10.29.09

Do We Need More Competition Among Insurers?

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All the talk about repealing insurers’ antitrust exemption and creating a public plan to compete with them raises the question: what will more competition among health insurers really accomplish? Recall that competition among hospitals often increases rather than reduces prices. Can insurer competition work better that that, or than it does now?

One key is to focus separately on the two major components of insurance rates: 1) medical costs, which are driven by provider pricing; and 2) insurers’ overhead costs, which include profits and administration. Starting first with 2): at the moment, the health insurance industry is not terribly profitable — with something like a 2% margin last year, and historically well less than 10%. There certainly are efficiencies to be gained by reducing administrative overhead, including sales costs, but it’s not at all clear this would be achieved by having more insurers in the market.

As for medical costs, more insurers might actually be bad for prices. Hospitals and physician specialty groups wield considerable market power in many local markets – which can be met effectively only by large purchasing power by insurers. This very fact is why a public option is key, since government has the muscle to force providers’ prices substantially lower than rates negotiated by most private insurers.

Adding more private insurers to the market would only decrease their leverage over provider pricing. However, if insurers were conspiring, or weren’t sufficiently motivated by competition, perhaps they might be not be using the full extent of the market power they have. To counter this concern, realize that large employers put considerable market pressure on insurers to lower both provider prices and overhead margins. If margins are too high (or medical “loss ratios” too low), large insurers have more reason to self-insure.

And, in selecting a company to administer self-insured benefits, large employers shop mainly based on how deep the discounts are that insurers have negotiated from providers. Typically, insurers also pass these same discounts on to their insured subscribers, including small groups and individuals. Thus, for medical costs, a market driven by large group purchasers can function well, and perhaps best, without lots of different insurers.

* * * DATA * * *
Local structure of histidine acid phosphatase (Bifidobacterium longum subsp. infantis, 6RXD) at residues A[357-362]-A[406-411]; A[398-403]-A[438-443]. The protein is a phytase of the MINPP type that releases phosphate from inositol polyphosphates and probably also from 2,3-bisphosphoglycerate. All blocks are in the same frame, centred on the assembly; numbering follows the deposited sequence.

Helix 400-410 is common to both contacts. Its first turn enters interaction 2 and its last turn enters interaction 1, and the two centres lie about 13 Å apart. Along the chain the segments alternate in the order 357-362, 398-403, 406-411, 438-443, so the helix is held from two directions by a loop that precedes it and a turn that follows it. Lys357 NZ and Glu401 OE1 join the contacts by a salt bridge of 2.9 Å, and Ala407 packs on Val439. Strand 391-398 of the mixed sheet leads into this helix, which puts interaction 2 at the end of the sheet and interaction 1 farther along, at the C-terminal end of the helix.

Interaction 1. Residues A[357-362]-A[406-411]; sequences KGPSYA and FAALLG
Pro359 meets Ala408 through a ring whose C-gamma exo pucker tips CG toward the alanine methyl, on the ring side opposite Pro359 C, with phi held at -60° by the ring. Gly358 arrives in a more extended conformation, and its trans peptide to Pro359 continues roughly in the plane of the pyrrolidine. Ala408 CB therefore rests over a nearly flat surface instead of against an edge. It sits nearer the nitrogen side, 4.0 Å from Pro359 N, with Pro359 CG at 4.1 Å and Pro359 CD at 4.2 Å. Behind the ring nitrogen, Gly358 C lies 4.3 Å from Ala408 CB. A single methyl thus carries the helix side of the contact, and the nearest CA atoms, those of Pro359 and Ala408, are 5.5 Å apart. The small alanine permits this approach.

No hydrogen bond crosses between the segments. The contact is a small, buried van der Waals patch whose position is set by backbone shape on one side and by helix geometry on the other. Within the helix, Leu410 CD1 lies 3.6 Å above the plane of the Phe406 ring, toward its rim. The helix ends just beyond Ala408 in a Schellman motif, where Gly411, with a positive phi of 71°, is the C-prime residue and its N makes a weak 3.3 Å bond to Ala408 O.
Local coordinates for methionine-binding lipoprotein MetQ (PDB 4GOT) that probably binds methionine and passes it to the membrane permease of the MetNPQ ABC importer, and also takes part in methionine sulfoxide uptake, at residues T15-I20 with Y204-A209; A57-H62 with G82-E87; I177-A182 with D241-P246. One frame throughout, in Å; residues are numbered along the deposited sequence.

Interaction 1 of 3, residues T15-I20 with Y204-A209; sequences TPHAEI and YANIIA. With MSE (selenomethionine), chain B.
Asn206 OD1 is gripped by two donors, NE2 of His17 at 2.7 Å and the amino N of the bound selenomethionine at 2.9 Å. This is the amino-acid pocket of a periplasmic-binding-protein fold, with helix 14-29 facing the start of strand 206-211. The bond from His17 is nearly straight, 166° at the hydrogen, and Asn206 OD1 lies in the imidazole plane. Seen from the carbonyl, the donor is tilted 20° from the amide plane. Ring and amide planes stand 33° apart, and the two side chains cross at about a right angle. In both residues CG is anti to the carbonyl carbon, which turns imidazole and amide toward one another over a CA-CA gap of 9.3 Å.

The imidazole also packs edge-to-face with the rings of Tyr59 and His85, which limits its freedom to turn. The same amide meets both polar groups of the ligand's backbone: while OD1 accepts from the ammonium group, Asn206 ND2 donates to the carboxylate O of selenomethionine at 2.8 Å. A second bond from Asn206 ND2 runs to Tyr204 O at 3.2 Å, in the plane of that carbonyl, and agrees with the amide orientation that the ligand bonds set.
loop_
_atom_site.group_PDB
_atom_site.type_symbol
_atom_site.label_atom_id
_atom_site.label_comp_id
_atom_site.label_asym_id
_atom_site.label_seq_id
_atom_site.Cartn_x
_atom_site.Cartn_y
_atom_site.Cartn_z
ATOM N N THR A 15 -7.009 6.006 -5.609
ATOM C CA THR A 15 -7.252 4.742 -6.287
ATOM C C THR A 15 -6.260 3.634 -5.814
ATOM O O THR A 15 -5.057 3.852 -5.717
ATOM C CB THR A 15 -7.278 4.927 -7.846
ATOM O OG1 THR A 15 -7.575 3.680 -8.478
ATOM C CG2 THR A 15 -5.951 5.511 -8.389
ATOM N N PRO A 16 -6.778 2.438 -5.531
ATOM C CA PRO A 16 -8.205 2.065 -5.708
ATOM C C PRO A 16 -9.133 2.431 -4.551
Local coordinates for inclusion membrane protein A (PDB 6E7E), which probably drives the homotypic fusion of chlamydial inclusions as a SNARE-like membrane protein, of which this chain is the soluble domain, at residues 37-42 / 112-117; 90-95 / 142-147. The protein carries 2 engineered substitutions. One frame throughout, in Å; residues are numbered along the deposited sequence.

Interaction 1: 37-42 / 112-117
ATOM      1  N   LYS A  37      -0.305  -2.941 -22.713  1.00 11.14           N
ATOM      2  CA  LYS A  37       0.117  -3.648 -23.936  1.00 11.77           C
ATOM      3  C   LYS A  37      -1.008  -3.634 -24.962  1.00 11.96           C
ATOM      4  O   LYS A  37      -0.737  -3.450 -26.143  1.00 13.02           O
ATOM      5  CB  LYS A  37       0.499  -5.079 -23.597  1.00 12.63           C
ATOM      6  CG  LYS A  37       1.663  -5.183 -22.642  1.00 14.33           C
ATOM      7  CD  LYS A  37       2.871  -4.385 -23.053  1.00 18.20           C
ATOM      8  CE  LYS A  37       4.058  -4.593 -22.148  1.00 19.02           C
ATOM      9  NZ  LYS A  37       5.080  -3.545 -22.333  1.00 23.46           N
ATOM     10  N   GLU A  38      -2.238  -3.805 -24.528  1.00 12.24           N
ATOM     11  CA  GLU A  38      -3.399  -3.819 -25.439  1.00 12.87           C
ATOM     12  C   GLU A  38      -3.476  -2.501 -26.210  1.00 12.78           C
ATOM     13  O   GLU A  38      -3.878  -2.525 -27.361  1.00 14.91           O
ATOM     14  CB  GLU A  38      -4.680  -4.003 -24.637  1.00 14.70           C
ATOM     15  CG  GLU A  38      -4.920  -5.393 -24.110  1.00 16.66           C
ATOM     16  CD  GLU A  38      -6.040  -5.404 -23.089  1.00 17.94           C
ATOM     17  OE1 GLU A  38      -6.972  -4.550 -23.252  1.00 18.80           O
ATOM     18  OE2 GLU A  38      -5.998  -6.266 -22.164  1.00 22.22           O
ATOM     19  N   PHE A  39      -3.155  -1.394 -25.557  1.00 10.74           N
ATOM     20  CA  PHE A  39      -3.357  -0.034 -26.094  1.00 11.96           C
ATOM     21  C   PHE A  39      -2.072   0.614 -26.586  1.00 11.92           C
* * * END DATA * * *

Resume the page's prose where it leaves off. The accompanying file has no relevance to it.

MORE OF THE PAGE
This still leaves the issue of overhead margins for individuals and small groups. Here, there is benefit to more competition, or to different purchasing vehicles such as the exchanges that pending legislation would create. Another approach would be simply to regulate medical loss ratios, as some states currently do. Then, the purchasing power of larger insurers would not threaten the consumer interests of smaller subscriber units.

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The views reflected in this blog are those of the individual authors and do not necessarily represent those of the O’Neill Institute for National and Global Health Law or Georgetown University. This blog is solely informational in nature, and not intended as a substitute for competent legal advice from a licensed and retained attorney in your state or country.

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